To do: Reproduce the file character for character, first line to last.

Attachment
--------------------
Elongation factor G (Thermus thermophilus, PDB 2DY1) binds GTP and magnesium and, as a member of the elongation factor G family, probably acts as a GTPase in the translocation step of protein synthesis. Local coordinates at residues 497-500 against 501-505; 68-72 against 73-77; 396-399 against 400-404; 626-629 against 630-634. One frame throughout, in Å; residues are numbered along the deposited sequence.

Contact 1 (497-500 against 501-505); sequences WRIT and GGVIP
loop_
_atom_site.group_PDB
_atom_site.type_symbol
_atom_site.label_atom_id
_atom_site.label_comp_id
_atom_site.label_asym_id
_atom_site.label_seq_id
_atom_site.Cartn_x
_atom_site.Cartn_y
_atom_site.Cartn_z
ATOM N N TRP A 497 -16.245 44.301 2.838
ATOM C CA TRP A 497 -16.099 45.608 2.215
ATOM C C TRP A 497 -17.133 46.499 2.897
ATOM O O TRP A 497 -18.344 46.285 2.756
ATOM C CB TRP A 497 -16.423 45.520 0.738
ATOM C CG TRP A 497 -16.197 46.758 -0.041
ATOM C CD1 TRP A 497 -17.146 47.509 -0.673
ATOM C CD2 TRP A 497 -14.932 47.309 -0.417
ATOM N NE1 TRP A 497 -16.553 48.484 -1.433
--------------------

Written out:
Elongation factor G (Thermus thermophilus, PDB 2DY1) binds GTP and magnesium and, as a member of the elongation factor G family, probably acts as a GTPase in the translocation step of protein synthesis. Local coordinates at residues 497-500 against 501-505; 68-72 against 73-77; 396-399 against 400-404; 626-629 against 630-634. One frame throughout, in Å; residues are numbered along the deposited sequence.

Contact 1 (497-500 against 501-505); sequences WRIT and GGVIP
loop_
_atom_site.group_PDB
_atom_site.type_symbol
_atom_site.label_atom_id
_atom_site.label_comp_id
_atom_site.label_asym_id
_atom_site.label_seq_id
_atom_site.Cartn_x
_atom_site.Cartn_y
_atom_site.Cartn_z
ATOM N N TRP A 497 -16.245 44.301 2.838
ATOM C CA TRP A 497 -16.099 45.608 2.215
ATOM C C TRP A 497 -17.133 46.499 2.897
ATOM O O TRP A 497 -18.344 46.285 2.756
ATOM C CB TRP A 497 -16.423 45.520 0.738
ATOM C CG TRP A 497 -16.197 46.758 -0.041
ATOM C CD1 TRP A 497 -17.146 47.509 -0.673
ATOM C CD2 TRP A 497 -14.932 47.309 -0.417
ATOM N NE1 TRP A 497 -16.553 48.484 -1.433